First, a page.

By: Wesley Atkins
Microsoft Corporation © calls it a system stop error. Most computer users call it terrifying. Programmers call it the Blue Screen of Death (BSOD). Causes of the blue screen vary and while the blue screen details information on memory locations in your
The recommended course of action starts with writing down the information on the blue screen and then restarting your computer. More often than not the computer will start right back up and act as if nothing ever happened. The users then franticly back-up everything they can as fast as possible, the first time.
If your BSOD experiences starts after installing new hardware and/or software there is a good chance the new stuff is at fault. No Problemo, just uninstall or reinstall following the directions this time and the problem is all gone, maybe. If you don't see a blue screen again you are golden.
Most blue screen of death experiences fall in the technical realm of head scratchers. Also known as the FIIK syndrome (Frack If I Know, for you Battlestar Galactica fans). My most recent BSOD experience fell in the FIIK category. In the past I have had memory blue screen of death issues. A bad sector on the hard drive and a memory module that aged poorly. Both are fairly easy to fix.
For the hard drive the old reliable check disk utility ferreted out the culprit and marked the bad sector. For the memory bug, well I had to bite the bullet and buy a new memory module. This new one was a lot cheaper and larger than the old one, so it was less painful.
Unfortunately, my latest BSOD was not one, but a series of BSOD's. This would be called a reoccurring FIIK situation. During the battle, I minimalized the laptop. Deleting every seldom used program. Virus scanning was a daily chore with QQROB, a seemingly docile little bug discovered and chased all over the hard drive. I managed to corner QQROB during a concerted search and destroy effort and deleted the rascal. Or so I thought. QQ is a sneaky little rapscallion that must have tucked itself into a cozy little corner of memory or the hard drive. Finally, I gave in to QQROB and just let the virus software block the little ... devil.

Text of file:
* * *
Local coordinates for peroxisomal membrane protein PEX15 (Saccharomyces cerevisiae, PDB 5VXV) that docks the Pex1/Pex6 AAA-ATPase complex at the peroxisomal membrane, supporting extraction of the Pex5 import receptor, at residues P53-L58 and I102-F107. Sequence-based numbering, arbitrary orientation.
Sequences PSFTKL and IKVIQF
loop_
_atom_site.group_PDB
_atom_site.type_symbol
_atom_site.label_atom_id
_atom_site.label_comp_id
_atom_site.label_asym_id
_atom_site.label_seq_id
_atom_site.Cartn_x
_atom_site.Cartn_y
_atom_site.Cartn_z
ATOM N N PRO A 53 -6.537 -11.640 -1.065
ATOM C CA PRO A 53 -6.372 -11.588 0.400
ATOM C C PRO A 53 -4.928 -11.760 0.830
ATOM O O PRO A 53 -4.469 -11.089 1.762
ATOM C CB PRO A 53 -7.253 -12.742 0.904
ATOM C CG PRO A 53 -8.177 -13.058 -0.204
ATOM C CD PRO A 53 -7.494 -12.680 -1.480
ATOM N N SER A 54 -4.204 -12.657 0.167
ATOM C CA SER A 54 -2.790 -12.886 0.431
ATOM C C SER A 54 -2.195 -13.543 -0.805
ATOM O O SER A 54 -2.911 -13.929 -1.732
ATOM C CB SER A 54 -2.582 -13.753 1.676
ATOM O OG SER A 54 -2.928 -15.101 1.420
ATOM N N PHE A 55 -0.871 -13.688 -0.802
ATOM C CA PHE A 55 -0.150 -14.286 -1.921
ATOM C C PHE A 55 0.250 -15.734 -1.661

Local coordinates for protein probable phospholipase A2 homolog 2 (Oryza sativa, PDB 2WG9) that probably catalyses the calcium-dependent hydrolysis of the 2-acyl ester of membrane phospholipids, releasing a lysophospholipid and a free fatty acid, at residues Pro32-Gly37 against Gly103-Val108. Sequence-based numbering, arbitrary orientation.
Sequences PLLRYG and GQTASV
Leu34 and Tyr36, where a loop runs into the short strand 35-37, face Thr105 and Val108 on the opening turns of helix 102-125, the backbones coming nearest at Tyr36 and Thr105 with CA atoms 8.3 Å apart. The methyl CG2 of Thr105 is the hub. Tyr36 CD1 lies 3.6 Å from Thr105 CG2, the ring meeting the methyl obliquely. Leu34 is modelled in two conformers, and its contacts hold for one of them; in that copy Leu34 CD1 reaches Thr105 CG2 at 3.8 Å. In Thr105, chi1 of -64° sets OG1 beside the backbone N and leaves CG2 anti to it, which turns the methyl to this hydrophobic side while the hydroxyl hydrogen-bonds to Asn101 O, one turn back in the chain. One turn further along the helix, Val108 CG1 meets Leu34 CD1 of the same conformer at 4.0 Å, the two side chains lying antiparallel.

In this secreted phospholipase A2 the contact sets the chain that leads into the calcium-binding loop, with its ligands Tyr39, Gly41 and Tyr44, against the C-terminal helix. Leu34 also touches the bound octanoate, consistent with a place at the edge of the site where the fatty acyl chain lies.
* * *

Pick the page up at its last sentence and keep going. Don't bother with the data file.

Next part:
Just yesterday morning I awoke and fired up the little HP laptop to check my Spam, I mean email. My computer was stuck in a infinite loop. It would start and just as it was time for the operating system to kick in, my once trusty HP defaulted to the select boot device drive and quickly restarted. While I am sure there is a computer guru that could have repaired this minor problem, I personally had had enough.
Certain that QQROB was a thing in my past, I blew the dust off the system recovery CD's and started to reinstall everything on the old HP. With the condition of the recovery disk set, this proved to be more of a challenge than I anticipated. Toothpaste does seem to be very effective in removing various types of crud that seems to attract itself to the business side of CD's. After a lot of polishing and about 600 entries of "r" for retry instead of abort or fail, my little HP is back in action. While everything on the laptop works, it does have a bit of a retro look with AOL 6.0 and a desktop full of cutting edge software advertisements like Microsoft Money 2002.
The moral of this little story is never leave anything on your computer you cannot live without unless it is backed up! The second moral would be to store your system restore disk in an area other than the general CD/DVD storage area. Some, not so computer literate members of your family may try to play the recovery disks in aging CD players.
One last note; on-line back-up of photos in a variety of free sites is an excellent idea. Don't tell anyone but saving other information as attachments to an email to yourself, saved on your email provider's site is a good idea too. I learned this little trick after a hurricane storm surge proved to be a little more than my typical archiving methods could handle. Have a lovely blue screen free day.
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